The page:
A tribute to Dimitris Kechaidis
Presentation of the playwright’s unfinished work Iloveyouallthetime

Reading and discussing the play are Eleni Chaviara and Lefteris Voyatzis

The play takes place in an Arcadian monastery high up on Mount Mainalon. We see a room in the guesthouse and a balcony with an endless view. Father has brought his children, Aris and Katerina, to be inspired by nature and write each a novel for a literary contest. Indeed, he had furnished them with powerful binoculars so that they can see all Arcadian villages and beyond, to Astros by the sea. In other words, he has provided the conditions for them to write masterpieces. For as Prassoulidis, the grand poet of Magnesia, said, “If they are talented, take them up a high mountain. That’s all it takes! The wind of art blows in the high mountains”. So he is trying to guide them suitably: “It’s worth waking up early, to see the sun rising behind Mainalon… Just for a little exultation before the beauty of nature… This is not a lesson in literature, now… Merely an exercise in sensibility…”. Aris is not excited by the prospect of dawn, nor is he unduly troubled about his novel. He prefers to sleep, is interested in food – “I heard something about rabbit for lunch”, he says. In fact, he wants to go back to Tripoli, cannot stand the mountain. He misses television, his stereo, and moreover this complete silence disturbs him. Does not let him sleep at night. It’s driving him crazy, he says. He waits for some dog to bark before he can fall asleep. “Fear not”, his father tells him, ”it’s only until you break the barrier and go from noise to silence… You need to break the barrier. That’s why you are having a hard time now. You are making the crossing. For noise is easy, but silence is tricky.

Katerina, by contrast, appreciates the beauty of nature and has got used to the silence. What really thrills her, however, is those large, deserted hotels she can see through her binoculars. It is spring, the tourist season has yet to start. The shuttered windows of the hotels are getting to her. She wants to write about their desolation. In one scene Father and Aris are sitting on the terrace, downing shots. Father advises his son to write about the fascination of trains and the various squares of Tripoli. At some point he confesses to his son that the other day he had met a woman in Astros and he cannot rest; he’s thinking about her all the time. He can barely stop himself from going back to Astros to see her again. A novice monk suddenly appears to announce that the poet Prassoulidis had called from Volos to say he was coming incognito for a serious reason. The reason is that Prassoulidis’s wife has run away with Skotiniotis, an Athenian writer. Artistically, Skotiniotis is of a greater caliber than the other two. He is known throughout the country, and he also has the reputation of an irresistible lover: “Not even his baldness stops him. A lover remains a lover, even when he’s gone bald”. He met Prassoulidis’s wife in Volos, where he went to give a lecture on Karyotakis. At the party after the event he saw her, liked her and asked her to a dance. Ten minutes later he had persuaded her to go with him on a lovers’ holiday. Since then, Prassoulidis had been looking for his wife all over Greece. And now someone told him that Skotiniotis had been seen in Arcadia.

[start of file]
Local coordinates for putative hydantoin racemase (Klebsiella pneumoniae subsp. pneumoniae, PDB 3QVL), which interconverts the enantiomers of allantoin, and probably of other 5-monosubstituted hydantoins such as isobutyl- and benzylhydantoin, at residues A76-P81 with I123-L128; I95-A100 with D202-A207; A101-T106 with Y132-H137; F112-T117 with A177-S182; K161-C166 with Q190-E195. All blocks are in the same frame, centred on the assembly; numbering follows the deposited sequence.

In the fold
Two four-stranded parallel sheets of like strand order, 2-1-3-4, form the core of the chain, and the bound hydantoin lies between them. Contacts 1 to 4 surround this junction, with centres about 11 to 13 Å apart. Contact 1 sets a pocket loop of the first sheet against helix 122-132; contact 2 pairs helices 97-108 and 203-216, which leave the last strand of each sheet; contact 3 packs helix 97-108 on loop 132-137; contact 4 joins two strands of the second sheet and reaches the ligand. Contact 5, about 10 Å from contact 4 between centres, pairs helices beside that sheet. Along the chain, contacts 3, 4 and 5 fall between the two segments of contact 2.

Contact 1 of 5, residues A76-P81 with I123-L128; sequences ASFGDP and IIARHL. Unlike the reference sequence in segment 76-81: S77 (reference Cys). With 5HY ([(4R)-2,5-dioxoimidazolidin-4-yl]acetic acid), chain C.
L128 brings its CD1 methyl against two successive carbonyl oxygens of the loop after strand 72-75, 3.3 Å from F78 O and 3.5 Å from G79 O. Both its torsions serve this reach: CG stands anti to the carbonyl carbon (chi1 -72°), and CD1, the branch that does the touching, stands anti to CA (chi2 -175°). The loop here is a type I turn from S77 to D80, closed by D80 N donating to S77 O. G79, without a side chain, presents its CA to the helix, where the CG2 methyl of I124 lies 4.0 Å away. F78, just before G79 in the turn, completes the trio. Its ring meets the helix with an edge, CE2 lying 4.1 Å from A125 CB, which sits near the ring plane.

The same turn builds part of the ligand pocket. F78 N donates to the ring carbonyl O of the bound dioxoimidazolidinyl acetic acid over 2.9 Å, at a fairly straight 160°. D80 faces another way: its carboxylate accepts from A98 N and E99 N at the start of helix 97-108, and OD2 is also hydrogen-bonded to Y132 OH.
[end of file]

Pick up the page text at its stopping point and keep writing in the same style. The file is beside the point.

So Prassoulidis arrives at the monastery and asks his old friend, the children’s Father, to help him find his wife and her lover. Father feels for his friend’s pain. He had lost his own wife in a similar way. She had eloped with a NATO officer to Canada. At some point, Katerina spots Skotiniotis and Prassoulidis’s wife through her binoculars; they are lying on the beach of Astros. Prassoulidis wants to go to Astros and kill him. He is determined to do it, because Skotiniotis took away his wife and ridiculed him to the literary circles of Magnesia. “Let’s go”, he says to his friend, “to Astros… to Astros!”. Father, however, tries to convince Prassoulidis that the greatest revenge would not be to kill Skotiniotis but destroy him as both lover and writer. Indeed, he happens to know that Skotiniotis is about to have an operation by a doctor who is an old friend of his. He promises to persuade the doctor to maim the patient during surgery and force him to stay forever in Athens, unable to go beyond Stadiou Street. “No, no, I am not talking about putting a ball bearing in his aorta. Just make him anxious about his health. Make him old… Make him unable to travel, have him walking up and down Stadiou St.; unable to garner any other impressions…. Unable to steal either people’s wives or the beauties of Greece and then use them in his works. He has already stolen the beauties of Magnesia, and now he’s here to steal those of Arcadia. No, sir, you can’t go on stealing beauties that rightfully belong to the local poets and writers. You stay in Athens, sir, and write about her ugliness. There’s no other way: Skotiniotis must be immobilized in Athens, and die there.” But there are doubts about the outcome. “He is a great writer, not easy to get rid of. If we let him live, he’ll limp his way along the shops of Stadiou St., one by one. He will go into their world and find a way to beat us once again. I mean, he’ll find the way to write another great
work”. Katerina, listening to all this, gets excited by the whole affair and above all by the erotic prowess of Skotiniotis, which she has been following with her binoculars, and decides to write a romantic novel. Even Prior Barnabas gives his consent, provided that the book extols the beauties of Arcadia. The plot is further complicated because as plans are made for the revenge, there is a hint that the woman whom Father had met and fallen for in Astros may be the wife of Prassoulidis. If that is so, what will happen once the truth comes out? From now on..

 

Μοιραστείτε τη δημοσίευση